Cure SMA is pleased to announce $5 million in new research funding over the next 12 months. This funding will be used strategically to help accelerate research and ensure we are developing treatments for all types, ages and stages of SMA. This funding will also be used to increase patient access to treatments and improved optimal clinical care.
In total $2.7 million of this funding—over half of the $5 million total—will go directly to local support and care, while the remainder will fund basic research, newborn screening, and clinical and regulatory initiatives.
As the SMA research landscape has developed and the drug pipeline has grown to include the first-ever FDA approved treatment, the needs for SMA research have also grown and developed. This $5 million investment will guide us into the next phase of SMA research and care, by funding the areas of greatest need, and where we are best positioned to make a significant difference.
$900,000 in Continued Funding for Basic Research
Basic research investigates the causes and biology of SMA, often revealing more effective ways of making SMA drugs. Continued funding in basic research will help address questions about survival motor neuron (SMN) protein, which is not produced properly in the bodies of those with SMA, and help us identify other systems, pathways and processes that are affected in SMA.
This research could then lead to the development of combination therapies for SMA, using both our knowledge of SMN protein and our knowledge of these other systems, pathways and processes. Approaches that work on these other areas could be used in combination with approaches that work on SMN levels, allowing us to develop treatments for all types, ages, and stages of SMA.
$1 Million in Continued Funding for Clinical and Regulatory Research
As the SMA drug pipeline continues to grow in depth and diversity, so does our need to address clinical and regulatory issues and continue to bring the patient voice into the process. Funding for this area will be directed toward several critical initiatives:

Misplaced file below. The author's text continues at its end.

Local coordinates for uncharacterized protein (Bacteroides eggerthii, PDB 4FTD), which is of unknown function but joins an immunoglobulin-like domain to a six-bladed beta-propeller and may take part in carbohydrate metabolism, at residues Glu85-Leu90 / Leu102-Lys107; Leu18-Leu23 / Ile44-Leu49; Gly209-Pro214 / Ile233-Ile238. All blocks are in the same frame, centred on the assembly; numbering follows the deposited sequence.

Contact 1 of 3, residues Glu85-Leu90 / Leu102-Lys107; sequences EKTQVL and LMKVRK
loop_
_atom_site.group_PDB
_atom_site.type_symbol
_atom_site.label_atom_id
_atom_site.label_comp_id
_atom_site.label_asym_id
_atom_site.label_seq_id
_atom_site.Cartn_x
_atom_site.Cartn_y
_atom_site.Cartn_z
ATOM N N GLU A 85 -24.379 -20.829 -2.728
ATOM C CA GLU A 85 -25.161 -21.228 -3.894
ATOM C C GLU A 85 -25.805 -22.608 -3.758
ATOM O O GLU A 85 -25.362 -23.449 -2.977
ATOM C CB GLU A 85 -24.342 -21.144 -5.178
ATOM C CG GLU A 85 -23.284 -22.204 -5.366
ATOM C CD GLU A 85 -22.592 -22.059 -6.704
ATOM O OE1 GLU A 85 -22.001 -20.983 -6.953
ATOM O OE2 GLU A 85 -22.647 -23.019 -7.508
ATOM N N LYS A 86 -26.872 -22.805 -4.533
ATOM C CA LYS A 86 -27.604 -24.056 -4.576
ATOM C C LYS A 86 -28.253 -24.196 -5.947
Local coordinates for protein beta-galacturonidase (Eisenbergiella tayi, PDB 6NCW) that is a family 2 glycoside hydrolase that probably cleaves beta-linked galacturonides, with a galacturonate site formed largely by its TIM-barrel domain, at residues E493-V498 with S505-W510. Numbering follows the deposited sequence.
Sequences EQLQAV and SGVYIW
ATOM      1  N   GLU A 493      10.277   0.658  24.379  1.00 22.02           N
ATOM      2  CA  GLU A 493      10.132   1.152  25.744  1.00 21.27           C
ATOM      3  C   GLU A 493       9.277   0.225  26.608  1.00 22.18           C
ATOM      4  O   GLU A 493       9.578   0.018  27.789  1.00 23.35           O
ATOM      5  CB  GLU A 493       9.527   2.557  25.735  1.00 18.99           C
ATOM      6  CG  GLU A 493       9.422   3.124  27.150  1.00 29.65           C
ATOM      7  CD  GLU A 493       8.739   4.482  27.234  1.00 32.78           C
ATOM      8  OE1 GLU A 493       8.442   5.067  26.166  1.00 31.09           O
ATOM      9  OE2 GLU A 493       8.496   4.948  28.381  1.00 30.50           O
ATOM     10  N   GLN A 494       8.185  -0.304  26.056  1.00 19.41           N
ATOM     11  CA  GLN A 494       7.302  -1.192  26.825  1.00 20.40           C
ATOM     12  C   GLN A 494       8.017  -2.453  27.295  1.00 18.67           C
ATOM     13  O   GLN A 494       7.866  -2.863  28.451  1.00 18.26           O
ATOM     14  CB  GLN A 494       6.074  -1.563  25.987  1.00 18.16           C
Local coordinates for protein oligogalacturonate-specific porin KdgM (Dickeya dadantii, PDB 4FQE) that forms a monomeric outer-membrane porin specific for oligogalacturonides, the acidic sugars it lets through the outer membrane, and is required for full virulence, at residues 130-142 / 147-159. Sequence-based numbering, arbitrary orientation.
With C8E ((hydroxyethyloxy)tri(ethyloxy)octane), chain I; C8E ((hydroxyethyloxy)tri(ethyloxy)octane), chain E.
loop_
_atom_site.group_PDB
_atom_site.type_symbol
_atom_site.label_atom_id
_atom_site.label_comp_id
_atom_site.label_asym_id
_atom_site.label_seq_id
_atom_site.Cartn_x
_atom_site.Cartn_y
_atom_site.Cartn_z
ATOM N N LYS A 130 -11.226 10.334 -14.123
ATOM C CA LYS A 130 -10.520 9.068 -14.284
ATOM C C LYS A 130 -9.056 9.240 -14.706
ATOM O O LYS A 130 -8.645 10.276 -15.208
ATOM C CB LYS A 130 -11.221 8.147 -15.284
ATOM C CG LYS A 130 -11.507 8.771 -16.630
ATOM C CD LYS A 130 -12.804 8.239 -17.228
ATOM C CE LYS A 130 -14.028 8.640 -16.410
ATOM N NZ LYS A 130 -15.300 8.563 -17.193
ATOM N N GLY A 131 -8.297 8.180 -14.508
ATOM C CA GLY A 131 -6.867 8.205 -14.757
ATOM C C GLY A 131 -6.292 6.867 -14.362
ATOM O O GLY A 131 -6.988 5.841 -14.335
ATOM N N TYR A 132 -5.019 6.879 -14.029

- Engagement with the FDA and other regulatory agencies
- Increased education and awareness to parents, families and the medical community to reduce diagnostic delays
- Expanding capacity for new clinical trial sites
$2.2 Million for Clinical Care Centers
Now that a treatment option is available, it is imperative to improve patient care and quality of life. With this in mind, Cure SMA is launching a network of Cure SMA care centers.
These centers will electronically submit information to the newly created Cure SMA clinical data registry. The registry will be used to answer questions about best health care for SMA by examining care practices across centers. Centers will receive center-specific feedback to improve care at their site. The Network will begin with 10 centers and then rapidly expand. Our goal is to improve the standard of health care for everyone with SMA.
$100,000 to Train Healthcare Providers to Provide Quality Care for SMA
Cure SMA is also funding a new Therapist Mentoring Program in order to improve care in the local community for those affected. The purpose of this program is to:
- Provide information, experiences and resources for physical therapists and occupational therapists who are new to SMA, or are seeking additional experience
- Increase access to therapists and pulmonologists with the expertise to evaluate individuals with SMA
$400,000 to Improve Access to Treatments and Care
In order to increase capacity to follow, treat and evaluate those affected by SMA, Cure SMA will award $50,000 grants to nine administration sites. These grants will help sites reduce some of the practical barrier that create delays for our community in accessing treatments and care . These barriers include pre-authorization and insurance approvals, scheduling, and clinic support.
$400,000 for SMA Newborn Screening Initiatives
With a treatment option now available and data indicating that pre-symptomatic treatment improves clinical outcomes, it is vitally important that SMA be added to state newborn screening panels as quickly as possible. Resources are also needed for state public health labs in order to implement newborn screening for SMA. Adding SMA to the Recommended Uniform Screening Panel (RUSP) is a critical step toward our goal of having SMA added to newborn screening programs across the US. In May, the RUSP application was unanimously accepted into the evidence review stage, with a decision expected in six to nine months.
$100,000 for Data Projects to Support Increased Access and Approvals
For the past several years, Cure SMA has been collecting data and information on the experiences of living with SMA. Earlier this year, we released a survey for all individuals and families that have reached out over the past decade to gather how SMA has impacted their lives. In the coming months, we will release a similar survey to track any changes in the burden of SMA over the past year, now that an approved SMA treatment is available.
The dedicated support of our community has made all of this possible. Whether families raising funds and awareness, researchers investigating new potential treatments, or pharmaceutical and regulatory partners helping us take the next steps toward future approvals – everyone has a role to play. Thank you to everyone for their hard work and dedication.